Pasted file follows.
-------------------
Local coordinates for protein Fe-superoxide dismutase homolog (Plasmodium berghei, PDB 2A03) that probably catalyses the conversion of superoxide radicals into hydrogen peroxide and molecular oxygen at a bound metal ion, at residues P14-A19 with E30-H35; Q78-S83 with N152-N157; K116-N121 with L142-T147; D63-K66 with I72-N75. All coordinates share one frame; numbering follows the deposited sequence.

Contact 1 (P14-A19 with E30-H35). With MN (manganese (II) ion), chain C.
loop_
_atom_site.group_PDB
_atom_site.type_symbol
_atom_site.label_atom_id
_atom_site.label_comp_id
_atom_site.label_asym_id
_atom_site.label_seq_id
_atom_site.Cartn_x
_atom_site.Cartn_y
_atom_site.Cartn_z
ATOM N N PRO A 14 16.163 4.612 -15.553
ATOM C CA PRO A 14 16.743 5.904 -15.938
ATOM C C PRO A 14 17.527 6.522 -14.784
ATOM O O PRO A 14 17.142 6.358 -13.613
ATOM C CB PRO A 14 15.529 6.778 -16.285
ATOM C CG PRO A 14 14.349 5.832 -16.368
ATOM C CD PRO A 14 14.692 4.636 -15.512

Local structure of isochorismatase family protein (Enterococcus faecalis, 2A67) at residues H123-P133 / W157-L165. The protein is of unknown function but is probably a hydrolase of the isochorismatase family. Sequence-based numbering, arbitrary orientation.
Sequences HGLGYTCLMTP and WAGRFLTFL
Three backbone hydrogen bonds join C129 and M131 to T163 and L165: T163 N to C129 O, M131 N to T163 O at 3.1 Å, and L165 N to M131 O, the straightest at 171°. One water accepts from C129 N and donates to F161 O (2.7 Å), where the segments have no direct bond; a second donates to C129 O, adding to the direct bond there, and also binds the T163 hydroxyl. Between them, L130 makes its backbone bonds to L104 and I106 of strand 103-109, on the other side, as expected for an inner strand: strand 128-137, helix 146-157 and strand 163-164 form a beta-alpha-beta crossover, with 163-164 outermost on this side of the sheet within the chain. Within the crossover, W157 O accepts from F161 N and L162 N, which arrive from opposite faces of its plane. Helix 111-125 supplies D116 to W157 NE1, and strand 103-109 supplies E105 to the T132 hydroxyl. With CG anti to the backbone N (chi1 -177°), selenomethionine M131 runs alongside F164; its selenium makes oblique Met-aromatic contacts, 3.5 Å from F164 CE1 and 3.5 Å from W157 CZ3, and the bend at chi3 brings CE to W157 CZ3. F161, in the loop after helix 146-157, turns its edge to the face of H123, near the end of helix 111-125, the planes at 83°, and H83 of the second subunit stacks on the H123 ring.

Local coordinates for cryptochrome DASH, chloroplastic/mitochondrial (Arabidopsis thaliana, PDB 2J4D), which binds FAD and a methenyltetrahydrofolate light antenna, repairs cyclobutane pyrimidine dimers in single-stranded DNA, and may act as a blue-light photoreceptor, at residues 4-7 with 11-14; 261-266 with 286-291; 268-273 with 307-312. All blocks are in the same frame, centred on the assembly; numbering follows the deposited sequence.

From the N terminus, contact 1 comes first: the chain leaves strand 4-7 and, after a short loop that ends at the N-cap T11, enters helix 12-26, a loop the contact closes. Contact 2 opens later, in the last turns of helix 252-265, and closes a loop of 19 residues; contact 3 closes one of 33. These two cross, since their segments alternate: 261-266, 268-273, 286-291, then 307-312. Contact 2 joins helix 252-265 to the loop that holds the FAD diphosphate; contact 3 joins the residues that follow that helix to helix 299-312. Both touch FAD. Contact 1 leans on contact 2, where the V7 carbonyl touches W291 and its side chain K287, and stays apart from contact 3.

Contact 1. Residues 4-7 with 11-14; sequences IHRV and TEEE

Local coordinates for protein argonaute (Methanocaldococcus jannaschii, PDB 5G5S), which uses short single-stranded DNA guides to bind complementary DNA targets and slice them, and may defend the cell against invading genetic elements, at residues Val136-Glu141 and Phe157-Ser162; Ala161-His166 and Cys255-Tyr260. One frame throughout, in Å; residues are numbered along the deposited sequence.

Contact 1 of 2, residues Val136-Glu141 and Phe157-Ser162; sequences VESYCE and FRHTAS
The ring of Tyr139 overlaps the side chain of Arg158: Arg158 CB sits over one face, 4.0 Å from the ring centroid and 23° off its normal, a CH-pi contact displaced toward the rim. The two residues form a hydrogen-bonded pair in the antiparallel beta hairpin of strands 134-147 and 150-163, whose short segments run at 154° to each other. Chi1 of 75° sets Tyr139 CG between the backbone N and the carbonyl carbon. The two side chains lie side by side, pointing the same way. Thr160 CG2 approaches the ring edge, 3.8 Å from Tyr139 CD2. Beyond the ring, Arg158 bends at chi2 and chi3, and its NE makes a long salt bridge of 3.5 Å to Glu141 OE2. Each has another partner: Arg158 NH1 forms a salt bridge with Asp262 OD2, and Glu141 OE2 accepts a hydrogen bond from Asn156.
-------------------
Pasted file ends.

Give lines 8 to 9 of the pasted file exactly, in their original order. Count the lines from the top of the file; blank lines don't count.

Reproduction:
_atom_site.label_asym_id
_atom_site.label_seq_id